(CNN) – Gridlock. These days, many Americans feel that is all they are getting from their government.
To examine the problem and potential solutions as part of CNN's special series "Broken Government," we spoke with two men who decided to get out of government entirely.
Tom Davis served 14 years as a Republican congressman from Virginia. He retired in 2008 and is now the president of Main Street Advocacy.
And Rep. John Tanner, a Democrat from Tennessee, announced his retirement in December after more than 20 years in office.
They spoke with John Roberts on CNN's "American Morning" Monday. Below is an edited transcript of the interview.
John Roberts: Congressman Tanner, let's start with you. Evan Bayh said last week, when he announced that he wasn’t going to stand for re-election, that Congress is not functioning as it should. Do you believe Congress is broken?
John Tanner: I do, and I think it goes back really to 1962 in a case from Tennessee, Baker v. Karr, where the Supreme Court of the United States ruled every congressional district ... based on population, had to have approximately the same number of people. That has been refined, and now the gerrymandering that goes with that … that has gone all over the country.
What it means is the most partisan elements of our society, those on the left and right who believe their party is right and the other guy is always wrong, are electing, to the best of our count, almost 350 members of the 435 members here in the House. And so people are responsive to the people that elect them, so you have the left and the right here, and there’s very little in the middle.
Roberts: Congressman Davis, do you agree with that, that redistricting is the problem? We had a poll out last week, 63% of respondents think most members of Congress don’t deserve to be re-elected. Yet, on average, in an election, 90% of House members return.
Tom Davis: 80% of the members come from districts where their race is their primary, it's not the general election. They don't get rewarded for compromising, they get punished if they compromise with the other side. By the way, the Voting Rights Act, [is] in concert with Baker v. Karr – because the Voting Rights Act … has made the districts even more partisan. The difficulty is a lot of these members’ races are in primary elections and not in generals. In primaries, you don't get rewarded for compromising with the other side, you get punished.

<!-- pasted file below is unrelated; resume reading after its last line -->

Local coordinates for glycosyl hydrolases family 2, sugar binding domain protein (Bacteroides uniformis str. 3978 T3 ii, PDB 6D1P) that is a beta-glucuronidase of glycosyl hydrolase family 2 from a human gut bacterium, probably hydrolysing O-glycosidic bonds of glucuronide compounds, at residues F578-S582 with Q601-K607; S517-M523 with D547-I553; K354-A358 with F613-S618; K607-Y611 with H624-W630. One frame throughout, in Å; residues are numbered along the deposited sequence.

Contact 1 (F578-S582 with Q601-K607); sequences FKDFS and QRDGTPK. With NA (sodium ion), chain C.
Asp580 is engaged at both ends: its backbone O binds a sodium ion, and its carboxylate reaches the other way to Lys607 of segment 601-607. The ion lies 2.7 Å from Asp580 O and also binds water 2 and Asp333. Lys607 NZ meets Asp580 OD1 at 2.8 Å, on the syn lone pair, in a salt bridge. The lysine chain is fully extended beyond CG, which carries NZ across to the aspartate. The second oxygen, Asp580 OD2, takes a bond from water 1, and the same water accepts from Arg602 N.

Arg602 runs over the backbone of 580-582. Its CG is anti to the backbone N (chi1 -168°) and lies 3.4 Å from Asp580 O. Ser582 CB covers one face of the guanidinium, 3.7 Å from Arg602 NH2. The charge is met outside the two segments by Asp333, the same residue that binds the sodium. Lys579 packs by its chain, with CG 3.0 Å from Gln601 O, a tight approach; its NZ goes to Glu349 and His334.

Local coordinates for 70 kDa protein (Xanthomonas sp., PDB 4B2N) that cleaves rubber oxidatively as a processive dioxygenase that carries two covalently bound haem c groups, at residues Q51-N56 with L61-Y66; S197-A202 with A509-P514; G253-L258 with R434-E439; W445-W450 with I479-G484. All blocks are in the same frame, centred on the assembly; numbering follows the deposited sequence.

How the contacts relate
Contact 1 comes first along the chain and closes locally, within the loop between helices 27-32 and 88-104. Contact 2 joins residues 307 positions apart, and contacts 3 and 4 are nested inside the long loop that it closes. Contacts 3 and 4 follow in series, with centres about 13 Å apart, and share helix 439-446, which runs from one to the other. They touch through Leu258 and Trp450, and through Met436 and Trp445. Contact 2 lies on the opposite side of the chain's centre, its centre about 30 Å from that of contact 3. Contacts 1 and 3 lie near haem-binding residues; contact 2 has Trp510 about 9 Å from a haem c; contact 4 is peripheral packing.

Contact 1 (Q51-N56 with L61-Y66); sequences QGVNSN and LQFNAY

Roberts: Congressman Tanner, you have introduced – four years running now, I think – legislation to change how congressional districts are laid out. But it doesn’t seem like anybody is willing to go along with what you’re proposing.
Tanner: Yeah, we have. … We don't think that bill has much of a chance because of the obvious reasons. A lot of people are invested in this system. We are now going to introduce and almost have it ready what is called the Transparency Bill, which will hopefully allow for more public input and disclosure as this very technical process of redistricting unfolds next year.
I have argued the way the present system is, really it could be considered unconstitutional in that people who are deliberately put for only a political reason into a 70/30 or 80/20 district, have basically – if they’re part of the 30 or 20 – have basically had their vote taken away from them and they don't even know it. The 80% don't need them and they can't help the 20% and they don't even know what’s happened to them.
Roberts: Congressman Davis, is there something else at work here? Even though our poll found 63% of people feel most members of Congress don't deserve to be re-elected, the majority, 51%, said they believe their member of Congress deserves re-election. Our polling director calls it the BIMBY syndrome – better in my backyard. Their judgment is not lacking to the point where the person I voted for last time doesn’t deserve to get re-elected. So is that a problem as well?
Davis: The individual members I think come to Washington with the right motivation. They want to do well and then they get caught up in a system that was designed to be deliberative. We know it's not efficient and sometimes it's bordering on dysfunction or even being broken. Because leaders get elected, leaders’ report cards is do I get my members re-elected, and they spend their time making sure their party is looking good, as opposed to working together to get legislation through. It is a system that has been going on for decades now.
Roberts: Congressman Tanner, if you can't fix this through redistricting, which is what you’ve tried to do, is there any other way to get Congress to function as it should?
Tanner: It will be ultimately up to the people of this country who see the system itself is flawed. The members here, as Tom said, by and large come here wanting to do something good for the country. Democrat or Republican, it doesn't matter. This system has bred almost away from our representative system. It has bred this almost a parliamentary system. It makes no sense.
It’s irrational for me as a southern conservative Democrat to vote every time on every issue with a northern urban liberal, or western rancher, or whatever. And yet you see time and again here, all the Democrats voting one way and then the Republicans voting another way – except for the Blue Dog Democrats that I belong to. That's irrational, and it does not represent what our country represents, and that is, not a parliamentary system, but a representative system. So until you get to the root cause, I don't know how you make in-roads into really fixing the problem here.